How The Kids Spend Their Time Has a Lot to Do with YOU!

How Kids Spend Their Time

Photo Credit: Devon Christopher Adams

Caretakers of children have a really challenging job.  Whether you are parents, grandparents, aunts, teachers or hired baby sitters…

how the kids spend their time has a lot to do with you. 

The very young kids usually find excitement in the simplest things – a cabinet full of plastic tops and bottoms, a cardboard box, a set of measuring cups. Once they get a little older, they often are learning their colors and letters and enjoying the simple magic of stickers.

And then there is the world of electronics….  The iPad, the TV, the Wii, the iPod, and so much more. We used to use the expression ‘I feel like a kid in a candy store,’ when considering lots of choices; now we could even say “I feel like a kid in the Apple/Microsoft store.’

Kid in an Apple Store

Photo Credit: Dru Bloomfield

Using technology has opened up a new world for all of us. We can research, learn, connect and watch. We can like and locate and follow and so many other verbs that we never realized would be at our fingertips. And it is interesting and quite captivating – in fact, it has been shown that every time we ‘click’ our devices, it’s like getting a shot of dopamine, the brain chemical released when we experience something pleasurable. No wonder it calls to us.

So how do you spend your time?

Have you ever really noticed how much of your day is spent on a screen? How the kids spend their time has a lot to do with you.

Your little ones require a lot of attention. They can’t help it – and they often want you to be a part of whatever it is they are doing. They are little sponges soaking up whatever is going on around them, and this often involves imitating you. Think about that when you keep checking your Facebook page or your email.

But sometimes you get tired. I understand. And yet, this is one of the most important times to “be the parent” because how the kids spend their time has a lot to do with you.  While you make dinner or have some quiet time, babies can be in a pack-and-play with several toys. Toddlers can go to that drawer full of plastic tops and bottoms or climb in and out of a cardboard box.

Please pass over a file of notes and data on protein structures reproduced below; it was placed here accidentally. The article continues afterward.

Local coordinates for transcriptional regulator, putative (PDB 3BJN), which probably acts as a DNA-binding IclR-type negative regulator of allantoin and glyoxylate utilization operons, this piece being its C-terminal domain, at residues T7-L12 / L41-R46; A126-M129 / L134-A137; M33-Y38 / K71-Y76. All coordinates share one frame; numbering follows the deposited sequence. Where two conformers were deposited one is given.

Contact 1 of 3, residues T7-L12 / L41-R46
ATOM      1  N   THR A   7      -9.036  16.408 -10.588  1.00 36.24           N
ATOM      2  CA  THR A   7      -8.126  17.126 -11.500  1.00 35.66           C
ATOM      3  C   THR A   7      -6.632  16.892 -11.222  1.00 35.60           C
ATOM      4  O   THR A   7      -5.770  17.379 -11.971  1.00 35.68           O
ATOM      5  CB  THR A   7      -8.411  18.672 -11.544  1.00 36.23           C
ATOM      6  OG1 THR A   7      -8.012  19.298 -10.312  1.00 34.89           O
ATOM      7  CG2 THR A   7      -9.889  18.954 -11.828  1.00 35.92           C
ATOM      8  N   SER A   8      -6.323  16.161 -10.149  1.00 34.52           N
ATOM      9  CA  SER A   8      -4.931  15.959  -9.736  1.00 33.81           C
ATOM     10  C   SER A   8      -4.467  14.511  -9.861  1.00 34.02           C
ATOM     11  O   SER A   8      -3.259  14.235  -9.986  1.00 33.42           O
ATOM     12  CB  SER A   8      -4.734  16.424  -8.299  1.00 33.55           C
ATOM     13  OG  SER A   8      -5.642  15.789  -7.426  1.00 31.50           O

As the kids get older and with your supervision, the electronics can be a great partner. However, using screens should always come with a time limit, and certainly presented as a PRIVILEGE, not a right!

Regardless of the age, there must be time to let the kids know that you simply expect them to come up with ideas of their own. If necessary, you can start them on a task, but after a few minutes remove yourself from the activity and let them play by themselves for a little while. This builds independence and confidence.

Do you need some ideas for that afternoon drag time when your child’s big beautiful eyes greet you with, “Mommy! or Daddy! will you play with me?”

Send me your name and a little background about you and your parenting challenge, and I will get back to you with possible dates for a free 10-minute phone session. click here to send me an email.

The Research

All the research today says that kids under two should not be exposed to electronic devices. There is too much to see and experience in their new world. Kids over two should spend not more than two hours a day with electronics. 

This is a challenge as they get older and have cell phones and iPads and even computers required for school work. You can figure out what works for your family. But just remember how the kids spend their time has a lot to do with you. 

Be a role model

Spend Quality Time with Your Child

Photo Credit: Personal Creations

Put away your phone or computer at some point every day, and spend quality time with your kids – regardless of their ages. It’s a win-win.


Parenting in the Digital World

I’ve written two Handbooks for parents, grandparents and other caretakers to support their efforts in dealing with kids. I hope these small books help build confidence and inspire people as they face the challenges and awesome responsibility of caring for children.

10-Great-Tips-for-PARENTING      10-Great-Tips-for-Grandparenting-by-Loretta-Saff

In today’s world the responsibility of caring for children has a new and more complicated distraction:

With the ever-present devices that hold us hostage, how do we raise kids in the digital world?

Sure, we all like our phones and tablets and readers and computers and Fit Bits and, and, and.  Sure, they can serve a real purpose in our daily lives. At the same time they can be a real distraction.  The challenge is finding the right balance.